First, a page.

Jump directly to the Content

Scandal among Catholic clergy is forcing all ministers to reconsider practices—not just in working with children, but in setting ethical standards in all areas. Pastors are finding it's time to dust off the code of ethics, and in light of recent social and technological developments, it's time to rewrite.

Or for those without, it's time to draft one.

Many denominations have such a code in place. For their pastors, adopting the code is mandatory. Some in the free church tradition have resisted adopting a national or regional standard, because of issues of authority and autonomy.

The Baptist General Convention of Texas is considering, for the first time in its history, adopting a model code of ethics for ministers. The recommendation came from Joe Trull, editor of Christian Ethics Today, the author of several books on ministerial ethics, and a Texas pastor.

Why is it important, especially now, for pastors to have a code of ethics?

In a word, accountability.

A Texas pastor once said, "In most other ...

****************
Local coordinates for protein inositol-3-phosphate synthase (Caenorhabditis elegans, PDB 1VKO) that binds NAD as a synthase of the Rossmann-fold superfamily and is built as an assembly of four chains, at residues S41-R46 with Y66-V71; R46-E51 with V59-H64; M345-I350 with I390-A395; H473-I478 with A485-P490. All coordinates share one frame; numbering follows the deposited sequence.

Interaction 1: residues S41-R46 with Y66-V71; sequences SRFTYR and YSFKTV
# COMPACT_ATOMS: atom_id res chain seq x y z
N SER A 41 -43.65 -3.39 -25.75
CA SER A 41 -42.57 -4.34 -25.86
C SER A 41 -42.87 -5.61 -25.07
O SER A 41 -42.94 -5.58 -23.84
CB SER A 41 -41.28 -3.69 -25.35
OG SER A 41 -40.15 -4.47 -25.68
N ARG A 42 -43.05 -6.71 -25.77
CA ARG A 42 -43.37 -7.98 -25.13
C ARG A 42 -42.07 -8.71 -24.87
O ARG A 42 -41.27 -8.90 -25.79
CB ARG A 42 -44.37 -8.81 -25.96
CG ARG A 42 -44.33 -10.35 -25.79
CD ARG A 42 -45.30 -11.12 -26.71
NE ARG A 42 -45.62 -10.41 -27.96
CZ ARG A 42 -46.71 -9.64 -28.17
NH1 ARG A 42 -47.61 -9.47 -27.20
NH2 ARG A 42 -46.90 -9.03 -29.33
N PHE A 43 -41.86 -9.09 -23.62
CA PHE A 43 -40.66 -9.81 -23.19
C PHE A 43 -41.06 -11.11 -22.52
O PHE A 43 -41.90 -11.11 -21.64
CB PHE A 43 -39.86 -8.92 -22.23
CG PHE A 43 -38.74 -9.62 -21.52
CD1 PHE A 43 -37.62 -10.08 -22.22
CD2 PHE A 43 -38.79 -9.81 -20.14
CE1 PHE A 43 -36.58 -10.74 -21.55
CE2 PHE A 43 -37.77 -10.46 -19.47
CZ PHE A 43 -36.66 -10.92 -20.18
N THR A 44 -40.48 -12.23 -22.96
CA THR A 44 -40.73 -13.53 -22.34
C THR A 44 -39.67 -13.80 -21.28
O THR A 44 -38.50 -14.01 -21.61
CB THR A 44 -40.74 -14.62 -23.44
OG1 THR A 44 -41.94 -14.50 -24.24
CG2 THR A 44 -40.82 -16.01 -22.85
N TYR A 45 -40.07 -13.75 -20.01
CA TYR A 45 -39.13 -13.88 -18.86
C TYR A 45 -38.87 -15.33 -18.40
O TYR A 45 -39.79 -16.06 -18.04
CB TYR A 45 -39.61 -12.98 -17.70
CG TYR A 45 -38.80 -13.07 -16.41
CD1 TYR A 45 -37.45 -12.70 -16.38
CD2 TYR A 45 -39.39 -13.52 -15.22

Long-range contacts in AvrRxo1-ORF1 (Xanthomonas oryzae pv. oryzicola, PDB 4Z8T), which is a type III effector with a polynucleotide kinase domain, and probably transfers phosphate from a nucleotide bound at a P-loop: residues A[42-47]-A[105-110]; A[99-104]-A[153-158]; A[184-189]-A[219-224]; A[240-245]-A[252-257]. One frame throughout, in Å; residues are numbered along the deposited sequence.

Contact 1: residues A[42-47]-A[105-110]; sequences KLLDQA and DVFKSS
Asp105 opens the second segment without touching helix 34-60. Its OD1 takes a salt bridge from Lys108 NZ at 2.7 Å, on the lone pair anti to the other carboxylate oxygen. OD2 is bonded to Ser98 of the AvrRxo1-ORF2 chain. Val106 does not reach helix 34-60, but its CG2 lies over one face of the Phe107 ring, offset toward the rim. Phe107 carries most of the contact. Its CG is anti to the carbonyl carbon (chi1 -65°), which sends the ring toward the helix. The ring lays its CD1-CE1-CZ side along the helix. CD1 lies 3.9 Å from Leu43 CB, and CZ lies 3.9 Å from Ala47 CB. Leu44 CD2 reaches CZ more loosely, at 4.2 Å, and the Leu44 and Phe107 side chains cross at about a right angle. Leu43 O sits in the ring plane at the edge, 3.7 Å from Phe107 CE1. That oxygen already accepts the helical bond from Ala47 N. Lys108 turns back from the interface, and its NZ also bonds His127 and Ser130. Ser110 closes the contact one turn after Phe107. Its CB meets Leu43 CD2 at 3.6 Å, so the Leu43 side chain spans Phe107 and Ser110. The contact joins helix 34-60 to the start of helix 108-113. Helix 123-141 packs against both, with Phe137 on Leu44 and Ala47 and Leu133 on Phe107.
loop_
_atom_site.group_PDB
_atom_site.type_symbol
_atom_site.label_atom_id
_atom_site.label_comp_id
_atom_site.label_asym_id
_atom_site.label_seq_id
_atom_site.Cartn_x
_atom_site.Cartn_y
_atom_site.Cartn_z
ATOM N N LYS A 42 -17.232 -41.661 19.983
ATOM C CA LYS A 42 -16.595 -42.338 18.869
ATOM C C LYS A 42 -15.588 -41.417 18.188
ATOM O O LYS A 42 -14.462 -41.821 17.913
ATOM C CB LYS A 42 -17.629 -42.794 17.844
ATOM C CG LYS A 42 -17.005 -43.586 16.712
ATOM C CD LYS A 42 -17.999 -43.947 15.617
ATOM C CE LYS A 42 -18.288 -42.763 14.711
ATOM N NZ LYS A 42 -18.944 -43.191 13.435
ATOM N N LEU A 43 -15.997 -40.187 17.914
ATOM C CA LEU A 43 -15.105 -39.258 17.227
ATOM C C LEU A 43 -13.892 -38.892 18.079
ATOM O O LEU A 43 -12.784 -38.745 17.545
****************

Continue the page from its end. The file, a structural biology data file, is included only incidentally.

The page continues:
Subscriber access only You have reached the end of this Article Preview

To continue reading, subscribe to Christianity Today magazine. Subscribers have full digital access to CT Pastors articles.

Support Our Work

Subscribe to CT for less than $4.25/month

Homepage Subscription Panel

Read These Next

Screening Children's Workers
Screening Children's Workers
How to protect your church kids from sexual abuse.
From the Magazine
Blessed Are Those Who Embody the Beautitudes
Blessed Are Those Who Embody the Beautitudes
As we search for meaning in the “blessings,” we must let them transform us.
Editor's Pick
9 in 10 Evangelicals Don’t Think Sermons Are Too Long
9 in 10 Evangelicals Don’t Think Sermons Are Too Long
Even with recent divides in congregations, survey finds high levels of satisfaction among churchgoers.